Surgical ManeuversFrom OSN Europe

New phakic lens improves vision in keratoconus patient implanted with intracorneal ring segment

The Implantable Phakic Contact Lens offers several advantages compared with an intraocular contact lens.

The Implantable Phakic Contact Lens, or IPCL, might be an additional good option to correct refraction in combination with intracorneal ring segments for patients with keratoconus, according to one surgeon.

Luis Salvà Ladaria, MD, an ophthalmologist in Palma de Mallorca, Spain, performed the first implantation of this lens in a 29-year-old patient with grade 4 keratoconus who was previously implanted with an intracorneal ring segment in the left eye.

“In his left eye, the patient had visual acuity of counting fingers at 25 cm. We implanted an intracorneal ring segment, 250 µm thick and 210° of arc, for an optical zone size of 6 mm. The ring stabilized the keratoconus, and 6 months later, having the cone more central and stable, we corrected the residual spherical and cylindrical defect with a Phakic Toric Implantable Contact Lens (IPCL-T),” he said.

Results were excellent, and the patient was happy. Visual acuity improved from counting finger to 20/60, and refraction improved from –9.25 D –6.25 × 135° to –0.75 –1.00 × 115°.

Luis Salvà Ladaria

Advantages

According to Salvà, the IPCL (Care Group) is “a new twist” to the well-established intraocular contact lens (ICL) concept. It is designed to have six points of contact with the ciliary sulcus for improved stability instead of four points. It has two positioning holes in the haptics to facilitate implantation and four holes in the optic periphery to allow aqueous flow without causing disturbance to vision. In addition, it has a wider dioptric range and a multifocal and a toric option.

“With the very irregular cornea of keratoconus patients, peripheral holes are better than the central hole of an ICL, which might disturb vision and produce aberrations,” Salvà said.

A second advantage is that the IPCL is easier to insert through a smaller incision. With an ICL, the incision is at least 2 mm, while the IPCL can be inserted through a 1.8-mm incision with a Medicel injector, providing better control of postoperative astigmatism.

“In addition, the range of correction is wider. With an ICL it is from 0 D to –16 D, while the IPCL goes up to –26 D, a big range that might be required in keratoconus cases,” Salvà said.

Finally, the cost is lower with the IPCL, he said. The IPCL is now commercially available in Europe, gaining popularity in Spain and raising the interest of ophthalmologists in other countries, Salvà said. – by Michela Cimberle

Click to see, VIDEO: New phakic lens improves vision in keratoconus patient implanted with intracorneal ring segment.

Disclosure: Salvà reports no relevant financial disclosures.

The Implantable Phakic Contact Lens, or IPCL, might be an additional good option to correct refraction in combination with intracorneal ring segments for patients with keratoconus, according to one surgeon.

Luis Salvà Ladaria, MD, an ophthalmologist in Palma de Mallorca, Spain, performed the first implantation of this lens in a 29-year-old patient with grade 4 keratoconus who was previously implanted with an intracorneal ring segment in the left eye.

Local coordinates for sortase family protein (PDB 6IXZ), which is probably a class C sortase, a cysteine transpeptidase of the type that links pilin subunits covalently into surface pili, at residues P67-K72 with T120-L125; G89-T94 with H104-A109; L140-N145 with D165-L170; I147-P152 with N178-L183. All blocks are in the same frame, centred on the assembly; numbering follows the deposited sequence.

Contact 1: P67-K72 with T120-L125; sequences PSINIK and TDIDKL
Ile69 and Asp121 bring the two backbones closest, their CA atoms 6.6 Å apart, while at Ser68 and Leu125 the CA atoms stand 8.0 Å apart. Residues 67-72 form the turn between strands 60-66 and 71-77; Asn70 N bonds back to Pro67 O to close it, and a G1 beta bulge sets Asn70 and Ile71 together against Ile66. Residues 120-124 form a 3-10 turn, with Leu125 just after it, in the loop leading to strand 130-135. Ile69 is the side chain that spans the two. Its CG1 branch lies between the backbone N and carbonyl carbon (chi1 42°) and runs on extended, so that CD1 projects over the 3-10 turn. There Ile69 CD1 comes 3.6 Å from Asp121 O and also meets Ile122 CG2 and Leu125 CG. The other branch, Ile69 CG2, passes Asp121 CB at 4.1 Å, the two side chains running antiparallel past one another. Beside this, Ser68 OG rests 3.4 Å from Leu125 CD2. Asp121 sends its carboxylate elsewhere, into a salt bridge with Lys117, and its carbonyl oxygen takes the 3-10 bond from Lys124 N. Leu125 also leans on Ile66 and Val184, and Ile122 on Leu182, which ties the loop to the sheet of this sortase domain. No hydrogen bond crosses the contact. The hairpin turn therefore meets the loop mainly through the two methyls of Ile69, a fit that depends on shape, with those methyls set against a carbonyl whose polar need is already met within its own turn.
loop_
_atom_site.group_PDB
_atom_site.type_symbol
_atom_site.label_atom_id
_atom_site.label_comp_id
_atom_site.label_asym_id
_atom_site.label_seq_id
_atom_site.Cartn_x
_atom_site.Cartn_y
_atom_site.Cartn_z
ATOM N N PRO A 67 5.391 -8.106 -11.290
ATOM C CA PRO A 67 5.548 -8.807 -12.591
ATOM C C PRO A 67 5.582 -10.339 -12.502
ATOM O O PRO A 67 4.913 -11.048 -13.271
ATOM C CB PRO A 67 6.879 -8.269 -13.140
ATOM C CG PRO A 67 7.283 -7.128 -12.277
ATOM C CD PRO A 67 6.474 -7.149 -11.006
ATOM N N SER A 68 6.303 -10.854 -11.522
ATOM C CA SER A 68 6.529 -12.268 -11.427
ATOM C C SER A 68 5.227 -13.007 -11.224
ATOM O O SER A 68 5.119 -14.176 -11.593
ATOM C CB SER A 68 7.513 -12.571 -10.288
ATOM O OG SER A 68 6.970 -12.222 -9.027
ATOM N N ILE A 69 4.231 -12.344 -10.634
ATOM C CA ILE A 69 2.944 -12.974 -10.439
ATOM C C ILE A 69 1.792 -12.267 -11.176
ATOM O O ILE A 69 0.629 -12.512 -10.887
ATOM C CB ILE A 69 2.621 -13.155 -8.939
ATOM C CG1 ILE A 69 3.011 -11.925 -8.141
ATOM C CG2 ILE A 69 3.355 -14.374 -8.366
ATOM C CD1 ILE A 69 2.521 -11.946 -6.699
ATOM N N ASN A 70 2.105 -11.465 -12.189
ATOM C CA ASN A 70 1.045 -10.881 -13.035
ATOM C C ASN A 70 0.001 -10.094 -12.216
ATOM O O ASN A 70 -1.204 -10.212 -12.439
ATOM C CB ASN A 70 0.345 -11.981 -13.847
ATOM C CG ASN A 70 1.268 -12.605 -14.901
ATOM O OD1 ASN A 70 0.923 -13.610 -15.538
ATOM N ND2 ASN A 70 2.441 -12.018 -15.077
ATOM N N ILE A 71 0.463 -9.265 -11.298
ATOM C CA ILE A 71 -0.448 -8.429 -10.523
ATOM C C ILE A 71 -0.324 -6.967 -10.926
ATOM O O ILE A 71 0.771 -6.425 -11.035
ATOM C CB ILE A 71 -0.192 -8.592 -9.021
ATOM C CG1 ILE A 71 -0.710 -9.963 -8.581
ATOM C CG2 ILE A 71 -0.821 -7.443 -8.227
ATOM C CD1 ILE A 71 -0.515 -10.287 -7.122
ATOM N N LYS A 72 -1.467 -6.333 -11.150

“In his left eye, the patient had visual acuity of counting fingers at 25 cm. We implanted an intracorneal ring segment, 250 µm thick and 210° of arc, for an optical zone size of 6 mm. The ring stabilized the keratoconus, and 6 months later, having the cone more central and stable, we corrected the residual spherical and cylindrical defect with a Phakic Toric Implantable Contact Lens (IPCL-T),” he said.

Results were excellent, and the patient was happy. Visual acuity improved from counting finger to 20/60, and refraction improved from –9.25 D –6.25 × 135° to –0.75 –1.00 × 115°.

Luis Salvà Ladaria

Advantages

According to Salvà, the IPCL (Care Group) is “a new twist” to the well-established intraocular contact lens (ICL) concept. It is designed to have six points of contact with the ciliary sulcus for improved stability instead of four points. It has two positioning holes in the haptics to facilitate implantation and four holes in the optic periphery to allow aqueous flow without causing disturbance to vision. In addition, it has a wider dioptric range and a multifocal and a toric option.

“With the very irregular cornea of keratoconus patients, peripheral holes are better than the central hole of an ICL, which might disturb vision and produce aberrations,” Salvà said.

A second advantage is that the IPCL is easier to insert through a smaller incision. With an ICL, the incision is at least 2 mm, while the IPCL can be inserted through a 1.8-mm incision with a Medicel injector, providing better control of postoperative astigmatism.

“In addition, the range of correction is wider. With an ICL it is from 0 D to –16 D, while the IPCL goes up to –26 D, a big range that might be required in keratoconus cases,” Salvà said.

Finally, the cost is lower with the IPCL, he said. The IPCL is now commercially available in Europe, gaining popularity in Spain and raising the interest of ophthalmologists in other countries, Salvà said. – by Michela Cimberle

Click to see, VIDEO: New phakic lens improves vision in keratoconus patient implanted with intracorneal ring segment.

Disclosure: Salvà reports no relevant financial disclosures.